185173 Educating public health nurses for leadership roles in preparedness

Wednesday, October 29, 2008: 1:30 PM

Pamela M. Aaltonen, RN, MS , School of Nursing, Purdue University, West Lafayette, IN
Public health nurses have a long, formidable tradition of collaborating with others to accomplish goals. Preparedness activities on local, state and national levels are well suited to benefit from this public health nursing approach. Less clear is how best to educate current and future public health nurses and others for leadership roles in the broad, complex field of preparedness. Homeland Security Presidential Directive 5, issued in 2003, established policy to have a single, comprehensive approach to domestic incident management, suggesting a need for tighter collaboration among partners. The process that faculty from a wide diversity of fields at a large Midwestern university took to determine content and approach for two graduate interdisciplinary courses in preparedness and homeland security will be explored. Group projects, designed to allow students to work on real-world issues while gaining experience working with others from disparate fields, provide perspective on teams' effectiveness. Evaluation data from two student cohorts offers an initial look at how well the courses have worked and what recommendations for changes have been made. Longer term follow-up will be necessary to determine if graduate students' interdisciplinary collaboration pays off in terms of enhanced collaboration and leadership in the field.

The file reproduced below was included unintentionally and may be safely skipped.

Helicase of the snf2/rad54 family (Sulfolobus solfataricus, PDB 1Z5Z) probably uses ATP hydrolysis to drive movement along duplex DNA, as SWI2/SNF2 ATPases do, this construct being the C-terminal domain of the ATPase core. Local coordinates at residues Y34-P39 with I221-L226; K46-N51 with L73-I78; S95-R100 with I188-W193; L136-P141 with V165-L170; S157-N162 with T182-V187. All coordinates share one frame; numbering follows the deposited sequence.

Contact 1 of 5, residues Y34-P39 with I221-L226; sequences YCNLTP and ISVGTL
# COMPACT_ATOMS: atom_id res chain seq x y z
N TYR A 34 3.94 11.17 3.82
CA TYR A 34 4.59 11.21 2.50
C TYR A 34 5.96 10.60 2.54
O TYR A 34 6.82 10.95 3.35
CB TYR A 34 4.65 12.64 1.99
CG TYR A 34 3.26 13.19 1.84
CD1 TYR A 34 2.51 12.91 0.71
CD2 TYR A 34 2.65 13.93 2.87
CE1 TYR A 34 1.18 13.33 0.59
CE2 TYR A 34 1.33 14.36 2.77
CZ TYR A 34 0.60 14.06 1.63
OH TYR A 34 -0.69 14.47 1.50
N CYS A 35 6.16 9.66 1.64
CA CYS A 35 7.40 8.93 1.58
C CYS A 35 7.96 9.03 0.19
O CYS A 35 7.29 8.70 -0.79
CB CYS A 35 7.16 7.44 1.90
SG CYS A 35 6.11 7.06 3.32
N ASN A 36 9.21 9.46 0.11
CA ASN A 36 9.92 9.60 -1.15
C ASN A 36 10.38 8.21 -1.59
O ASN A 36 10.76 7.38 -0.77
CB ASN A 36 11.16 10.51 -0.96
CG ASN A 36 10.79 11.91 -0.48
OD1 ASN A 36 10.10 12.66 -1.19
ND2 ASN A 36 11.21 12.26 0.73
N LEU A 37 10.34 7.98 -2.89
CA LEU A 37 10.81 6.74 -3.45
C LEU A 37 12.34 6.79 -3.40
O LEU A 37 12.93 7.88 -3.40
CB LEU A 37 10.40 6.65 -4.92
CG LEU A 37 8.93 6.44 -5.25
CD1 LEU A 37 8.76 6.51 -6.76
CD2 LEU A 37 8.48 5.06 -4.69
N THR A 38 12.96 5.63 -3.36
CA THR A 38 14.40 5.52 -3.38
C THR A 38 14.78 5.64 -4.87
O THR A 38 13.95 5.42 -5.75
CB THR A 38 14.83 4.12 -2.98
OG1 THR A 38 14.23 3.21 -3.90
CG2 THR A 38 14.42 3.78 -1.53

Learning Objectives:
1. Describe content appropriate for interdisciplinary preparedness courses. 2. Discuss challenges unique to the design of a course for multiple disciplines. 3. Describe explicit public health nursing faculty and student course contributions.

Keywords: Public Health Nursing, Public Health Education

Presenting author's disclosure statement:

Qualified on the content I am responsible for because: I am one of the collaborating faculty addressed in the abstract.
Any relevant financial relationships? No

I agree to comply with the American Public Health Association Conflict of Interest and Commercial Support Guidelines, and to disclose to the participants any off-label or experimental uses of a commercial product or service discussed in my presentation.